Prayer and the Knowledge of God

Here’s my review of this great book by Graeme Goldsworthy. I hope this gets read as much as Packer’s Knowing God!

4 Comments

Filed under Bible and Theology, Books, Spiritual Discipline

4 responses to “Prayer and the Knowledge of God

  1. Dr. Hamilton,

    I have read your blog for some time but I have never left a comment. Thanks for the review of Goldsworthy’s book. I am currently reading his book on preaching and it has been a real joy. I was wondering though, as I have read through Goldsworthy and I am starting to understand his approach to biblical theology, when does a person see Christ too often in the Old Testament? Or is our problem that we do not see him enough? Or maybe the answer lies somewhere else? I would be grateful for any insight that you could give.

    Travis McGowen

  2. Dr. Hamilton,

    I have read your blog for some time but I have never left a comment. Thanks for the review of Goldsworthy’s book. I am currently reading his book on preaching and it has been a real joy. I was wondering though, as I have read through Goldsworthy and as I am starting to understand his approach to biblical theology, when does a person see Christ too often in the Old Testament? Or is our problem that we do not see him enough? Or maybe the answer lies somewhere else? I would be grateful for any insight that you could give.

    Travis McGowen

  3. Jim,
    Thanks for a great review. Goldsworthy’s biblical theology books are one of the best things to come out of Australia since Vegemite!

  4. Travis,

    Thanks for your note.

    I think it’s possible to see Jesus in the OT “too much” when we do not see him in a manner that corresponds with the actual development of salvation history and messianic promise.

    I don’t know if this makes sense, but maybe an analogy would be helpful. Let’s say, for instance, you had an inventor who tried a bunch of different contraptions before he finally hit on the right thing that actually worked. If people looking back at his process thought that he knew exactly what he was doing the whole time, this would be inaccurate.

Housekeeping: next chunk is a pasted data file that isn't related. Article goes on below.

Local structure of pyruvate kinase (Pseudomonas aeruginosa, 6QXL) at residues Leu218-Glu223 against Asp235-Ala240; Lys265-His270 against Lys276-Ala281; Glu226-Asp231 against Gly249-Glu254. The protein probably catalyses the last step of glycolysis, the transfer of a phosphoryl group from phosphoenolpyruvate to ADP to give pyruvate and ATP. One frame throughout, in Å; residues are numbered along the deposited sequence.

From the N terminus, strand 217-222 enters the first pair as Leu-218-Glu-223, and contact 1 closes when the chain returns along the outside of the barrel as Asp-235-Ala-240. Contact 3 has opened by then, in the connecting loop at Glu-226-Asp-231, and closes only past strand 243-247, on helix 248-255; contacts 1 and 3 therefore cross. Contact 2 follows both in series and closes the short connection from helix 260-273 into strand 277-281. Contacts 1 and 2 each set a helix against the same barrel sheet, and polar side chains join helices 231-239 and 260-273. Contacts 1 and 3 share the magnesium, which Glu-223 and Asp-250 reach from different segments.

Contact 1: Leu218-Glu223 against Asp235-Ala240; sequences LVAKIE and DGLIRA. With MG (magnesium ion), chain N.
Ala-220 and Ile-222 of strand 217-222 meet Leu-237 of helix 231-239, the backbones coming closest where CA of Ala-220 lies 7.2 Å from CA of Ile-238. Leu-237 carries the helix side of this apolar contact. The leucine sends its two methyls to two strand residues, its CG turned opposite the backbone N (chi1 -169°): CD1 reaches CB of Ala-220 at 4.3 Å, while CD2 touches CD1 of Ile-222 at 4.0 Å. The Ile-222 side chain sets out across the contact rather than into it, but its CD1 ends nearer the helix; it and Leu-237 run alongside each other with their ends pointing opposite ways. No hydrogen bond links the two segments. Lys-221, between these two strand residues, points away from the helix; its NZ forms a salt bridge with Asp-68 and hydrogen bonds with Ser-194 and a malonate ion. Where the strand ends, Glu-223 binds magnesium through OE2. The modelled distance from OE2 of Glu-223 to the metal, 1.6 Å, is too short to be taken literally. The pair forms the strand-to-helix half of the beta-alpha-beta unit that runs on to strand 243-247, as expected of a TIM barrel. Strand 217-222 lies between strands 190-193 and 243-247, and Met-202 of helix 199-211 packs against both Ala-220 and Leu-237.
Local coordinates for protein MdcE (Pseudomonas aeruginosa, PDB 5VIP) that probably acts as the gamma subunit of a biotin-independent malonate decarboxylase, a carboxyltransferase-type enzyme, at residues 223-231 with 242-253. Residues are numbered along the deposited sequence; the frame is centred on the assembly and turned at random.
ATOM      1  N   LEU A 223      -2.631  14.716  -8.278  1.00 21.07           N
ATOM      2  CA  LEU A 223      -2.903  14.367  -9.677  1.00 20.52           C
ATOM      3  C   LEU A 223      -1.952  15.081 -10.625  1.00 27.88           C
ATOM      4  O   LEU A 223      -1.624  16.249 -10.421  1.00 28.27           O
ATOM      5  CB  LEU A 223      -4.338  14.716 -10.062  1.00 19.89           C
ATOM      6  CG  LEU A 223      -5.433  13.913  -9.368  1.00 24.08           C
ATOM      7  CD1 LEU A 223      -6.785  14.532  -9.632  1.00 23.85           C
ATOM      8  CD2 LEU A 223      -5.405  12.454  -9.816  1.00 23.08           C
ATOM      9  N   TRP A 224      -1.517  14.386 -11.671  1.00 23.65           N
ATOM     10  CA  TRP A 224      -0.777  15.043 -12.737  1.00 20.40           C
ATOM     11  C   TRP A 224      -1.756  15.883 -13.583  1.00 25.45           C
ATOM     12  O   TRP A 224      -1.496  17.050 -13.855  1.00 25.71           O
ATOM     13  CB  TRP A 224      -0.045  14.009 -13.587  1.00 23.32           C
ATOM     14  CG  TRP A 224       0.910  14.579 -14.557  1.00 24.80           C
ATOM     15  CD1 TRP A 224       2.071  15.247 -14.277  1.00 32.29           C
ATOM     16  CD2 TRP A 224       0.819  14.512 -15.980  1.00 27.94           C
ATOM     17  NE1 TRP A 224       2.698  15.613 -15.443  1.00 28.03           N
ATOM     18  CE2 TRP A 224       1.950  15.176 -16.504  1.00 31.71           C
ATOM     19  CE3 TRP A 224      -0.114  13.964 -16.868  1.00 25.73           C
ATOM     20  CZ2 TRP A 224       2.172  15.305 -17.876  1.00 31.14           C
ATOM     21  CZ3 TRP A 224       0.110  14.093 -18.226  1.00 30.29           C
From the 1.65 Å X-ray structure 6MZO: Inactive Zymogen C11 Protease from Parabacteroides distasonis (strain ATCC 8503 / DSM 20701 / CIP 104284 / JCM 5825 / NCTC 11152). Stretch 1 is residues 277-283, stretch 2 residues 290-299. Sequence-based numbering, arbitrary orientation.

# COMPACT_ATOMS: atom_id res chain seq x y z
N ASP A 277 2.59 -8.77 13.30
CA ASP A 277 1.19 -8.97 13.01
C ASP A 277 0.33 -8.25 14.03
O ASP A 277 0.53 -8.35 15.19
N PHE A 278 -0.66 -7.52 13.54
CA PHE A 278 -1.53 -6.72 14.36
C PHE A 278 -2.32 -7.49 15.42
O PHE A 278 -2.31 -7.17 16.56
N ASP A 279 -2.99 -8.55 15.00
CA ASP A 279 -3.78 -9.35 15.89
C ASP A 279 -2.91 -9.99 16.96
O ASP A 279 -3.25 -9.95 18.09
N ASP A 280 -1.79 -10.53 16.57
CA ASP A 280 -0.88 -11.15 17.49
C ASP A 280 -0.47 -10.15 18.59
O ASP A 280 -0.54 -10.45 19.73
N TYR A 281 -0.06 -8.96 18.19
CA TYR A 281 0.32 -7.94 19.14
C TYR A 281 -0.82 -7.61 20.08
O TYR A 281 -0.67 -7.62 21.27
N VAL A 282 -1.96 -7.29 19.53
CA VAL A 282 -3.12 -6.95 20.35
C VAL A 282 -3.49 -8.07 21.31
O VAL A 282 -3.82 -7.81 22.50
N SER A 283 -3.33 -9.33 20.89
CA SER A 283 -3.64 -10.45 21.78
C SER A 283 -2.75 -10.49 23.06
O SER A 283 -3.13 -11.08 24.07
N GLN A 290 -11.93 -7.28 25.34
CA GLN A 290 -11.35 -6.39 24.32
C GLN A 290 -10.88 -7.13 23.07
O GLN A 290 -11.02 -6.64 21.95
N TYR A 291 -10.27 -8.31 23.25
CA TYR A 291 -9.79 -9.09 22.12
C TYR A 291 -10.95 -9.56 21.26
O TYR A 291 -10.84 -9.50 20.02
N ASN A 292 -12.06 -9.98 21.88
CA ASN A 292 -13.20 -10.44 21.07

This analogy doesn’t work precisely because clearly God knows what he’s doing as he inspires the authors of Scripture. But when we look at the disciples’ response to what Jesus understood his messianic mission to be (it is necessary to go to Jerusalem and be crucified), they weren’t expecting what he said was his task. Nor do they see him calm the sea at the end of Mark 4 and say, “Naturally! We knew the messiah would be God incarnate and this is what we expected!” No, they’re dumbfounded. They apparently did not expect this.

    So we have to read the development of the messianism such that it explains what people seem to have expected the messiah to do when Jesus actually came.

    Readings that see Jesus all over the OT, but that don’t make sense of the reactions to Jesus we see in the Gospels, don’t work. I think the Messiah is all over the OT, and I think the developing messianism can be read such that the reactions to Jesus make sense.

    I hope this helps. Have you seen my essay on the Skull Crushing Seed of the Woman? If you go to the “Articles and Essays” page of my blog you’ll find it there.

    I hope to write a book on these issues, and I would appreciate your prayers.

    Blessings!

    JMH

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